Bias in clinical algorithms make health disparities worse

When doctors make diagnoses and recommend treatments for patients, they believe they are giving people of all races and ethnicities equal treatment. But because of bias that exists in many clinical algorithms, doctors are unintentionally giving people of color worse treatment, write the authors of a recent article in the New England Journal of Medicine.

A clinical algorithm is a fancy term for a flow chart that doctors use to help them diagnose patients and make treatment decisions based on patient risk (see the image below for an example of an algorithm).

A deprescribing algorithm for benzodiazepines and sleep aids. Source:

In the NEJM piece, Dr. Darshali Vyas at Massachusetts General Hospital, Dr. Leo Eisenstein at NYU Langone Hospital, and Dr. David Jones at Harvard Medical School show how, through these clinical algorithms, race has been “subtly inserted” into the decisions that doctors make, often without them realizing.

Adjustments to algorithms based on race “risk baking inequity into the system.”

Here are some examples of how clinical algorithms incorporate race in ways that exacerbate health disparities, as outlined by Vyas et al.:

  • The heart failure risk score written by the American Heart Association ranks Black patients having a lower risk of dying in the hospital compared to non-Blacks, for reasons that are unclear. This may lead Black patients to receive less care because they are perceived as “lower risk,” although there is no evidence this is true.
  • The Kidney Donor Risk Index incorporates race into the risk that a kidney will fail. The algorithm deems kidneys from Black donors as more likely to fail, based on previous cases of kidney transplants. This results in Black people being categorized as less suitable donors, which means longer waits for Black patients who are more likely to get kidneys from other Black donors.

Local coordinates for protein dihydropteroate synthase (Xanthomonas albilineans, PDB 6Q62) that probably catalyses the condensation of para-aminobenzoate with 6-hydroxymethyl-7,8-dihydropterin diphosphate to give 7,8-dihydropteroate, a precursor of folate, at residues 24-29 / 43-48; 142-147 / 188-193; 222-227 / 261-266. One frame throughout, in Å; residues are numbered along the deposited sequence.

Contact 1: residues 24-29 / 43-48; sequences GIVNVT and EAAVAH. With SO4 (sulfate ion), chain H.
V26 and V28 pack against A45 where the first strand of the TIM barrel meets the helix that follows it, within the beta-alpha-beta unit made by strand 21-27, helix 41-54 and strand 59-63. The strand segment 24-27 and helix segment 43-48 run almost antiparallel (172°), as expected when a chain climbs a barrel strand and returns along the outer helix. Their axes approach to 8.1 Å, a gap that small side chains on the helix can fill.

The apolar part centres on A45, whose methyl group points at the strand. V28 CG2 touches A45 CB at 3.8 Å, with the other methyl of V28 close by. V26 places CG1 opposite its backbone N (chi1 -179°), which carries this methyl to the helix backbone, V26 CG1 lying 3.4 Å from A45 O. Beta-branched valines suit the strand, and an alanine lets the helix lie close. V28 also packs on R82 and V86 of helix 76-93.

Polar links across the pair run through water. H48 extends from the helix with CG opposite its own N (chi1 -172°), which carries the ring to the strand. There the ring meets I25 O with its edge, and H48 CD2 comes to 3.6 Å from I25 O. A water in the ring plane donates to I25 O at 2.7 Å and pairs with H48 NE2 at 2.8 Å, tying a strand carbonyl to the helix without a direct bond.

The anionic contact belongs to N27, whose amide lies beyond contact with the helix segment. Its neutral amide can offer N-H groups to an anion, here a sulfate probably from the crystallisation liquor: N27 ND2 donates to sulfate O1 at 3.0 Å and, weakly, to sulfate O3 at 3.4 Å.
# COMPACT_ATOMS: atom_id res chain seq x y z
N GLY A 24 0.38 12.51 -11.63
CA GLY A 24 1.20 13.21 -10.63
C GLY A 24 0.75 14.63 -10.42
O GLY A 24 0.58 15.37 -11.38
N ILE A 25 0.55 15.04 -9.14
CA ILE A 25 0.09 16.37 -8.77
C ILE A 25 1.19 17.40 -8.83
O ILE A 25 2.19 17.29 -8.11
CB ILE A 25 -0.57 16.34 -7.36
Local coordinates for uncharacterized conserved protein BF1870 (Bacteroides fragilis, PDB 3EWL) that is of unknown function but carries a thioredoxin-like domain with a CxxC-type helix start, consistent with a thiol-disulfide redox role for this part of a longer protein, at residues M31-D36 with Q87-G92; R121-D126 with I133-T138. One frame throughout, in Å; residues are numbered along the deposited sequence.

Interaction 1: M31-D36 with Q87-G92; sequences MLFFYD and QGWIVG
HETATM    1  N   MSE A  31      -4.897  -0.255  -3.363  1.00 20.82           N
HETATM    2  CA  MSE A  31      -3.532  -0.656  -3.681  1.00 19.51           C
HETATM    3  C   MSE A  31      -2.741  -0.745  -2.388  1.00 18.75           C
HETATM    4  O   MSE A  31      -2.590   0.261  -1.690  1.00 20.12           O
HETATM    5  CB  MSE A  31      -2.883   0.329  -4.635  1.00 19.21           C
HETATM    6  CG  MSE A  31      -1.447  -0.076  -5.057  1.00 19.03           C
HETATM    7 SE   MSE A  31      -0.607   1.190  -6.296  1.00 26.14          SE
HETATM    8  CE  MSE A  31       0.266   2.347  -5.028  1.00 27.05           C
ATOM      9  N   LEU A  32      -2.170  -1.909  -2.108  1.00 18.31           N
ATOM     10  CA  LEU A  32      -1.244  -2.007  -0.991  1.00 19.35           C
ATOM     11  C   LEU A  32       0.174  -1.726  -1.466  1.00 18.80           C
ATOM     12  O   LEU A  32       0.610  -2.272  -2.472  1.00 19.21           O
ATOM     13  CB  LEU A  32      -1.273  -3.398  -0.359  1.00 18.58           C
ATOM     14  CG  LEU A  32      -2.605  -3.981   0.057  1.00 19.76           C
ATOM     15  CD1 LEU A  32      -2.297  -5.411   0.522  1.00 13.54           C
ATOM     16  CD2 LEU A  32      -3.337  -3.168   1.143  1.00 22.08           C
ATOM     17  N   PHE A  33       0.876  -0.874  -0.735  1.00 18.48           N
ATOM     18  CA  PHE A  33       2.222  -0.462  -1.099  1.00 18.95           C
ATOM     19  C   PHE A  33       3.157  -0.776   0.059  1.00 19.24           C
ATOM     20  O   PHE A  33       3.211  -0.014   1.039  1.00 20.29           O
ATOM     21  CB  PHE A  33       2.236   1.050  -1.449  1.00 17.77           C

• The Vaginal Birth after Cesarean algorithm labels Black and Hispanic women as less likely to have vaginal delivery after c-section. Race was included in the algorithm even though other variables such as insurance type were not included. That means that Black and Hispanic women are being steered toward c-sections, which puts them at a higher rate of complications
  • An algorithm to assess the risk of kidney stones labels Black people as having lower risk of a kidney stone, even though there is no evidence to show that Black people are less likely to have a kidney stone compared to other patients presenting with flank pain in the ED. This race adjustment could lead to misdiagnosis.

For most of these algorithms, there is no evidence to support including race in the algorithm. But even if race does correlate with clinical outcomes, does that mean it should be included? No, because differences in clinical outcomes based on racial group are usually due to social factors, not genetic ones.

“The racial differences found in large data sets most likely often reflect effects of racism,” the authors write. “In such cases, race adjustment would do nothing to address the cause of the disparity. Instead, if adjustments deter clinicians from offering clinical services to certain patients, they risk baking inequity into the system.”

Calling out and questioning racial adjustments in “evidence-based” clinical algorithms is an important step toward reducing health disparities.